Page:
Edison to receive $1.5 million for projects benefiting township and state residents

Standing at a podium with a fitting backdrop of the Edison Memorial Tower, Edison Mayor Sam Joshi announced the township will receive $1.5 million in state funding for three key projects.

Senator Patrick J. Diegnan Jr. and Assemblymembers Robert Karabinchak and Sterley Stanley, who represent New Jersey’s 18th Legislative District, which includes Edison, helped secure the funding to benefit township and state residents.

“It’s fitting that we make this announcement today under our light tower because this is a step toward a brighter future here in Edison Township,” Joshi said during a press conference Monday morning. “These projects are as diverse as Edison itself. They offer a little bit for everyone.”


As part of Governor Phil Murphy’s 2023 fiscal year budget, which the state legislature approved last month, Edison will receive funding for:

•             Construction of an indoor youth sports facility alongside the Edison Jets Pop Warner field ($1 million)

•             Expansion and renovation of the Jewish Community Center of Middlesex County ($250,000)

•             Improvements to the Thomas Edison Center at Menlo Park ($250,000)

“From education to recreation and for toddlers to senior citizens, this funding will create myriad opportunities for residents of Edison Township and beyond,” Middlesex County Democrats Diegnan, Karabinchak and Stanley said in a joint statement.

“We are honored to work with Governor Murphy, Senate President Nick Scutari, Assembly Speaker Craig Coughlin and our colleagues in the state legislature to bring this funding to Edison.”

Players and cheerleaders from the Edison Jets Pop Warner program, Thomas Edison Center at Menlo Park Director Kathleen Carlucci, Edison Memorial Tower Corporation President Leonard Sendelsky, Jewish Community Center Chief Executive Officer Adam Glinn, and members of the township council also joined Joshi for the press conference.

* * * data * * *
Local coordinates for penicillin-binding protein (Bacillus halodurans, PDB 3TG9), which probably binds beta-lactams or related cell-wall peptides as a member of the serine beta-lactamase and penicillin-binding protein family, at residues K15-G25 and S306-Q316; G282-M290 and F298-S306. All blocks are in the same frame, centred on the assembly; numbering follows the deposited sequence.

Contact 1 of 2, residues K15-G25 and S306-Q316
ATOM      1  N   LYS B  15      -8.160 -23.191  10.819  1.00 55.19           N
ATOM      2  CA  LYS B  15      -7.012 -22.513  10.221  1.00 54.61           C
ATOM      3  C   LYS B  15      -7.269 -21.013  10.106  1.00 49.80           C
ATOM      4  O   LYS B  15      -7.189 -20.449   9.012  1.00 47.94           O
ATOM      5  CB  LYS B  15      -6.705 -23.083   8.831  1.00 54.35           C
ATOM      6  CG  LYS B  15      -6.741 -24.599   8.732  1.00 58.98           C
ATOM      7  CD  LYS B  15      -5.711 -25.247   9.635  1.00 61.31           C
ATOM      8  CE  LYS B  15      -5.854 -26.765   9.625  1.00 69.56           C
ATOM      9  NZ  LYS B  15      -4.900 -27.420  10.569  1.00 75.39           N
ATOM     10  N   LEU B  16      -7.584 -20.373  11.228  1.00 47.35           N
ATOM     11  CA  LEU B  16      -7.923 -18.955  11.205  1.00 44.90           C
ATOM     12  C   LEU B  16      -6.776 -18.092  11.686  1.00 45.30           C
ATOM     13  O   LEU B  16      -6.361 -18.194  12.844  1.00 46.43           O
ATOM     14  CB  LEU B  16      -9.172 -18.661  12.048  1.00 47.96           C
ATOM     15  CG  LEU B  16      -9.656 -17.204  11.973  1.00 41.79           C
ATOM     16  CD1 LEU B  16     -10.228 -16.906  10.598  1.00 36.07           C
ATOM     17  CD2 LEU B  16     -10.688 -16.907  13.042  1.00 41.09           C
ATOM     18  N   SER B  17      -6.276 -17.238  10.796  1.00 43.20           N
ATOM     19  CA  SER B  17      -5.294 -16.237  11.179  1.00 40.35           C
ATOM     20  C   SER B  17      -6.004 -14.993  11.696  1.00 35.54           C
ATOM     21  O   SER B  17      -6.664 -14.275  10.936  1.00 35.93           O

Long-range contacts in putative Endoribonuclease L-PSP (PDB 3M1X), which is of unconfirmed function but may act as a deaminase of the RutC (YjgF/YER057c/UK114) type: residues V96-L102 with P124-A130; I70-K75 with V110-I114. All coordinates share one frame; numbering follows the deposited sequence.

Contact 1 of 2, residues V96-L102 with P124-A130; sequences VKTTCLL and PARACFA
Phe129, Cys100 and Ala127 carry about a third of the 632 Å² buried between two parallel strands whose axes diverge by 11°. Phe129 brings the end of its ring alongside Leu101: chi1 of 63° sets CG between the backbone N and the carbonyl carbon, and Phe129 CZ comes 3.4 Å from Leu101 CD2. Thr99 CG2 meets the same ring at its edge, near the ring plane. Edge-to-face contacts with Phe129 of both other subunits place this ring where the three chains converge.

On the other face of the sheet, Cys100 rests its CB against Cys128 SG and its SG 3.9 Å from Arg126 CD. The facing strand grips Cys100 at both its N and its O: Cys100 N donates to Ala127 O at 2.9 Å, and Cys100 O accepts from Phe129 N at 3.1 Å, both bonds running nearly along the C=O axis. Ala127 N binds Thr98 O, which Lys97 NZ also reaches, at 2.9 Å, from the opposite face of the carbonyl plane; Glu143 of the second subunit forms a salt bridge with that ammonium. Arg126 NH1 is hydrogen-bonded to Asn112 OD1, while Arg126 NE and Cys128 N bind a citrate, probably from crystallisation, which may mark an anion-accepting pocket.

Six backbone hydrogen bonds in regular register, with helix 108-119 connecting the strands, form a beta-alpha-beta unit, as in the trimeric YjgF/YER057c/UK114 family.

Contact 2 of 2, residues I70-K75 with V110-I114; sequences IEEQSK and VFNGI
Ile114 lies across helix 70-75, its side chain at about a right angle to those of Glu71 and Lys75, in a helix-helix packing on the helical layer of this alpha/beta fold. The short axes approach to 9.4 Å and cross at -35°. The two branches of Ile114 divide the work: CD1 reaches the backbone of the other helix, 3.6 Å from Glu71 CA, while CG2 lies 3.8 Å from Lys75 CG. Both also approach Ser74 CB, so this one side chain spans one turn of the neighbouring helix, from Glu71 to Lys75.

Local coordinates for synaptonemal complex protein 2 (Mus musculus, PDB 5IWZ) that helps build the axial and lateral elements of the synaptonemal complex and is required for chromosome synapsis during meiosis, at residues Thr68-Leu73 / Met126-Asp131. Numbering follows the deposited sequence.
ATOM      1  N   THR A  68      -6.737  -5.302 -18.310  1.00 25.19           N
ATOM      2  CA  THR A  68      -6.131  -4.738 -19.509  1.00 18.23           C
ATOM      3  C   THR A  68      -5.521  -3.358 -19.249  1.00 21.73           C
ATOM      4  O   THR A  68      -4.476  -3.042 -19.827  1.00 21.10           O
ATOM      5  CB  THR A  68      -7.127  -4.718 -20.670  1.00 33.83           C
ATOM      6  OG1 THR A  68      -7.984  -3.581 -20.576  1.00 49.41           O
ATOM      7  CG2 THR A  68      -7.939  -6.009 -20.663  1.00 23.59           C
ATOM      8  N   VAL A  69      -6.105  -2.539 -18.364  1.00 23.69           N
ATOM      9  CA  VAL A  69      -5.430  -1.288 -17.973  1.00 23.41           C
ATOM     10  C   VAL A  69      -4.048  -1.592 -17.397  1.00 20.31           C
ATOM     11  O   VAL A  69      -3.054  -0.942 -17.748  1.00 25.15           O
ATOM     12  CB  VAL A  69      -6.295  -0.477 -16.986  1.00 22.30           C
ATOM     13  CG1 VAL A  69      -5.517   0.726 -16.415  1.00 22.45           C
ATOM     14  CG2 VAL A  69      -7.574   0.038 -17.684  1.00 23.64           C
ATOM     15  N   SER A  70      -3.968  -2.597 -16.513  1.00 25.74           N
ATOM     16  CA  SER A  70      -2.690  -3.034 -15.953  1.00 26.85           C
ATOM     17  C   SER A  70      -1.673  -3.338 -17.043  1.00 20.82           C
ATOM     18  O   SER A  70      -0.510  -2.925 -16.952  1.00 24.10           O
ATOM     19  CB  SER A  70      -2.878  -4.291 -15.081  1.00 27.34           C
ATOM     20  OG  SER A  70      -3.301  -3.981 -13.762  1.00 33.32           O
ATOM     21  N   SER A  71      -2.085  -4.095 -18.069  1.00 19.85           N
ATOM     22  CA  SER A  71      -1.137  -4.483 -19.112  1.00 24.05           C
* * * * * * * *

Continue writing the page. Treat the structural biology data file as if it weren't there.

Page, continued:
Joshi said the $1.5 million funding results from a “positive partnership between state and local officials.”

“On behalf of Edison, I want to say thank you to all of you for the time and effort that you have put in to secure this unprecedented amount of funding,” Joshi said, gesturing to lawmakers from the 18th Legislative District seated on his right.

“I know that they fight for Edison as hard as I do, as hard as all of us do. Know that I stand committed along with everyone here to continue to improve the future of Edison every single day.”

Joshi said the soon-to-be constructed Edison youth sports recreation center at the end of Central Avenue and behind Lake Papaianni will “allow our younger athletes to train year-round and be more competitive,” adding the state-of-the-art facility “will make Edison the epicenter of youth sports in New Jersey.”


The indoor facility will include space for cheerleading, wrestling, basketball, and other sports. An upgraded concessions stand and outdoor viewing deck overlooking the Edison Jets Pop Warner field are also planned. The project will augment conversion of the Pop Warner program’s grass football field to synthetic turf.

“This allows us to be able to care for and deliver more opportunities for more kids,” Edison Jets Pop Warner President Dan Boslet said. “Our cheerleaders have not had anything for years. They practice where they can find space. Now they have their own space and we’ll have winter facilities where we can train. We won’t have to worry about the grass once we get the turf field. It’s going to open a lot of doors for us to serve the community.”

Joshi said funding for the Jewish Community Center will go toward expansion of its facility on Oak Tree Road. Glinn called the funding “transformational.”